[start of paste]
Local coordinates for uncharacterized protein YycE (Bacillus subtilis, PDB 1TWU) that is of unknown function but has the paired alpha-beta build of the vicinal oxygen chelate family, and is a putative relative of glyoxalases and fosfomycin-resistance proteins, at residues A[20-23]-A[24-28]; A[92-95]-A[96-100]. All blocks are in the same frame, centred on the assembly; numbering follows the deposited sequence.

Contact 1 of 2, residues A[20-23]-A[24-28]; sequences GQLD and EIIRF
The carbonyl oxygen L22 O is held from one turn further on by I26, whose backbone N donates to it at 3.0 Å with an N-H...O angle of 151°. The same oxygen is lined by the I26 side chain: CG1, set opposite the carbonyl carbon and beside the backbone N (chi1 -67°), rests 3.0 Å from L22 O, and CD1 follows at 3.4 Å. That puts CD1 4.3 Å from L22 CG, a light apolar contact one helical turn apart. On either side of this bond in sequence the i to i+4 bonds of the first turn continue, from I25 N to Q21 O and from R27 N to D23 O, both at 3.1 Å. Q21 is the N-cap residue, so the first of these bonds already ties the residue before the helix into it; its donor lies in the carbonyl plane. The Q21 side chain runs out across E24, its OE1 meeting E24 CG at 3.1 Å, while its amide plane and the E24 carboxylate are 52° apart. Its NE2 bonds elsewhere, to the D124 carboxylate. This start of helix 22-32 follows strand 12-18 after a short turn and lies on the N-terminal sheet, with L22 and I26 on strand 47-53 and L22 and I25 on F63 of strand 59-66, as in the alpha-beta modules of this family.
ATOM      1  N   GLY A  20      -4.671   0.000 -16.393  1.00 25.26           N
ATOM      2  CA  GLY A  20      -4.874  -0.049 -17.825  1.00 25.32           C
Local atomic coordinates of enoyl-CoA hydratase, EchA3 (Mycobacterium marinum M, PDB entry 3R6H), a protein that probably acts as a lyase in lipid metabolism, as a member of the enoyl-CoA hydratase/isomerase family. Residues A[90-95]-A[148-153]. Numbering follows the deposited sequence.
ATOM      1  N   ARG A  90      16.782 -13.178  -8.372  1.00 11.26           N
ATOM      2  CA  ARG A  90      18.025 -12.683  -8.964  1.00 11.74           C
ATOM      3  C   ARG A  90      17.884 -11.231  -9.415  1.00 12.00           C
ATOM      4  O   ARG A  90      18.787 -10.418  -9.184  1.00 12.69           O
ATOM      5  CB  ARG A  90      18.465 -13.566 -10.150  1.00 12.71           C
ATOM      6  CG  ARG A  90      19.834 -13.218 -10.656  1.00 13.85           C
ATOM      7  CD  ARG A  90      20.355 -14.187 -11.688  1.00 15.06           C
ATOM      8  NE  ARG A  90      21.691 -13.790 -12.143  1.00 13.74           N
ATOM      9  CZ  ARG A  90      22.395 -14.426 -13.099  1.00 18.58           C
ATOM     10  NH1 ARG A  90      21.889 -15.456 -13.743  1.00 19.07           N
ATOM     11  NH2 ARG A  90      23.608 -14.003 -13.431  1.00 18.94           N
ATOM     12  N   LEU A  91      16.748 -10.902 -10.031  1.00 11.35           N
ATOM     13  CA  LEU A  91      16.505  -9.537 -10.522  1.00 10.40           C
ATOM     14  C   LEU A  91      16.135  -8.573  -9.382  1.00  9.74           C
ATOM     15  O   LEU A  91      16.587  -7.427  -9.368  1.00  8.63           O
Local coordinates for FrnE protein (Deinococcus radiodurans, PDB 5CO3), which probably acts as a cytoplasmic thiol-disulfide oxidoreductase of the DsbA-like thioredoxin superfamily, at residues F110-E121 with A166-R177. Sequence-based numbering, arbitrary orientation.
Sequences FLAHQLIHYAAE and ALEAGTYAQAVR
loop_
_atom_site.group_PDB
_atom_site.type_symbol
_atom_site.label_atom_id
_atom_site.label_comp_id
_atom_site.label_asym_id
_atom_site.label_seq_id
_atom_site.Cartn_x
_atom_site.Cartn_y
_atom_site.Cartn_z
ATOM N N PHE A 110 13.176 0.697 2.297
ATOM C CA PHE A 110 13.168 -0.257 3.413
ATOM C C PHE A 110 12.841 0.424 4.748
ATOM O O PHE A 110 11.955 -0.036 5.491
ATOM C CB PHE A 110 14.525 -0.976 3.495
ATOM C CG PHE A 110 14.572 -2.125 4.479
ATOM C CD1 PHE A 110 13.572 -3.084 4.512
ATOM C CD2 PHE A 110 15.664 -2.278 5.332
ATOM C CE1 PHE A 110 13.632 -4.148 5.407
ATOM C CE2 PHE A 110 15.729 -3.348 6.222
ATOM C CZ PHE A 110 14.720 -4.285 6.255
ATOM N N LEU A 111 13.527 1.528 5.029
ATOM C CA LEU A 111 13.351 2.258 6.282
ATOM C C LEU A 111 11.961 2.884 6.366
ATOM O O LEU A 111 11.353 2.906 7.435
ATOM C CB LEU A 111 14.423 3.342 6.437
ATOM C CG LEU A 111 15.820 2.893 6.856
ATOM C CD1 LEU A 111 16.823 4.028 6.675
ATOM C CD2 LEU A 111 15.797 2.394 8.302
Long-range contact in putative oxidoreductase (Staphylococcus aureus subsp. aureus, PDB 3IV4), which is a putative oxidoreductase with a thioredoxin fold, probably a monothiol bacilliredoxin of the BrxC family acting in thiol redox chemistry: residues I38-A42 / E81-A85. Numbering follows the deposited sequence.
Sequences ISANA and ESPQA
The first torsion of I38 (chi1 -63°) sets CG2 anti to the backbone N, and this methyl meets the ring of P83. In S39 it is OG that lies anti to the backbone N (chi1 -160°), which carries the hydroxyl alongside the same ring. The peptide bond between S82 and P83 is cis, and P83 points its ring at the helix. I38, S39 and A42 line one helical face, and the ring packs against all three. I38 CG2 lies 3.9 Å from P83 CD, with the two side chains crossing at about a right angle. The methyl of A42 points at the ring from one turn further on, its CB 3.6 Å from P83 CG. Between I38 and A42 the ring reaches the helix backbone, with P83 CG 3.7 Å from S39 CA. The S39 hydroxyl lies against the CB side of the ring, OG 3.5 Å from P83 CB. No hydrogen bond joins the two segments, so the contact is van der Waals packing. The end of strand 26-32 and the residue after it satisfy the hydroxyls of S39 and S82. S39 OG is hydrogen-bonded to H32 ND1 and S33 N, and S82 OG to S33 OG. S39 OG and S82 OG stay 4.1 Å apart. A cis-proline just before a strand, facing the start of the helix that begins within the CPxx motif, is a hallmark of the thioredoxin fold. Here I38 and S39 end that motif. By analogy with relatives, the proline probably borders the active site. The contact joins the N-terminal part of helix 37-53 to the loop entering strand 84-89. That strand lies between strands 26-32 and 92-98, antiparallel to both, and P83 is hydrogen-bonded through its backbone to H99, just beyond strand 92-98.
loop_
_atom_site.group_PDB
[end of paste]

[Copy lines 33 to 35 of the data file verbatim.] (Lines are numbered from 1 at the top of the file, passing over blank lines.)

_atom_site.Cartn_z
ATOM N N PHE A 110 13.176 0.697 2.297
ATOM C CA PHE A 110 13.168 -0.257 3.413